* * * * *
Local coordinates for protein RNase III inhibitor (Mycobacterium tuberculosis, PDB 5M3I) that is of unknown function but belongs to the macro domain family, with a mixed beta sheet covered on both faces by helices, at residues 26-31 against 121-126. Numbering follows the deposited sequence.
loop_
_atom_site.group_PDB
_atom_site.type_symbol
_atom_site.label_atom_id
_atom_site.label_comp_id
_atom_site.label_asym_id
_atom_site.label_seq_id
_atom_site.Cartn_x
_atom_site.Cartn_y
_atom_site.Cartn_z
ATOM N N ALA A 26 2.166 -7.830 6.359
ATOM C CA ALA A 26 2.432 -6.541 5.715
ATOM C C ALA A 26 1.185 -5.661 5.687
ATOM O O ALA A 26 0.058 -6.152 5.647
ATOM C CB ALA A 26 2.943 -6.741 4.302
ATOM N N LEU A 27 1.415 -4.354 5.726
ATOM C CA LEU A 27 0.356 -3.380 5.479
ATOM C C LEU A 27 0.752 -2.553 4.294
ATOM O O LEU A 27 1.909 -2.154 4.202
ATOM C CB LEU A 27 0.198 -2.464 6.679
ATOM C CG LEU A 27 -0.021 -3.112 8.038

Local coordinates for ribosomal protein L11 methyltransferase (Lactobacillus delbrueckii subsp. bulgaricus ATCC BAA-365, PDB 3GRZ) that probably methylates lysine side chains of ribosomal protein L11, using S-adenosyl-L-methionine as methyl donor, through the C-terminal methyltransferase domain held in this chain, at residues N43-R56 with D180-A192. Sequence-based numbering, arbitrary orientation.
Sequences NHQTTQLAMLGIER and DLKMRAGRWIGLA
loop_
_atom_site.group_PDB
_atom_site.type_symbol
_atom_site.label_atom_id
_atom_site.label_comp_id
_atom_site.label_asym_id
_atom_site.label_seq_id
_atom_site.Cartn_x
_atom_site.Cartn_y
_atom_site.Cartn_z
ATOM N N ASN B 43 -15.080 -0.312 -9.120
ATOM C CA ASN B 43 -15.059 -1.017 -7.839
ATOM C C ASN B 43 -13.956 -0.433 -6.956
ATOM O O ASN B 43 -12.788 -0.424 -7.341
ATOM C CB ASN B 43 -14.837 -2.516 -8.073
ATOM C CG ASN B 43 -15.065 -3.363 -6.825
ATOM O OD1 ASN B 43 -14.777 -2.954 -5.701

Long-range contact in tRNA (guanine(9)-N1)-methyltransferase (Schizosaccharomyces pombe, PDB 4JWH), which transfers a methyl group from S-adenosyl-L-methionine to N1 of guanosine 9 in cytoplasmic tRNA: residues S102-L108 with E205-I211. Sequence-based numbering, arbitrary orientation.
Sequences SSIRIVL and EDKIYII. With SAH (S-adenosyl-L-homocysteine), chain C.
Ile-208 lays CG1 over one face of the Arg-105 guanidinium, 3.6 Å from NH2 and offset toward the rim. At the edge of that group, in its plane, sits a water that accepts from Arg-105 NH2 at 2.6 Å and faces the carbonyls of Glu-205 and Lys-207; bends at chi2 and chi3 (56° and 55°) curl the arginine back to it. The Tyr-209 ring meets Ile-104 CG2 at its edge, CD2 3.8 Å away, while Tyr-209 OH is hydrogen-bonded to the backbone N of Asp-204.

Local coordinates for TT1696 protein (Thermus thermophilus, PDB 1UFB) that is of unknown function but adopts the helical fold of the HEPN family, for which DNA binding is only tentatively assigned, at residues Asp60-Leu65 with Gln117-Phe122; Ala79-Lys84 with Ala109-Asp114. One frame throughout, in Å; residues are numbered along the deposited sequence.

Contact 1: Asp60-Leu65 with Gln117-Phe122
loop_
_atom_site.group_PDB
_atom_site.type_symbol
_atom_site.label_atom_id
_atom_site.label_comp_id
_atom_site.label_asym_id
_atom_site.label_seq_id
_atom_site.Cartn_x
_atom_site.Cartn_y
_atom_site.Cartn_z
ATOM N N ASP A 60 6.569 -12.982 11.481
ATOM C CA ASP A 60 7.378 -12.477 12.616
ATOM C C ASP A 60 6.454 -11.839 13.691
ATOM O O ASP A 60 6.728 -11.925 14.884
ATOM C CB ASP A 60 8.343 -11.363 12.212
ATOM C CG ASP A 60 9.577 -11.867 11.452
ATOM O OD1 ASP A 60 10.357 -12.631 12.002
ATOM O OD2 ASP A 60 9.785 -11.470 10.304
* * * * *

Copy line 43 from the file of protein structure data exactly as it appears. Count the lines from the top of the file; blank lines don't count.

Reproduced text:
Sequences SSIRIVL and EDKIYII. With SAH (S-adenosyl-L-homocysteine), chain C.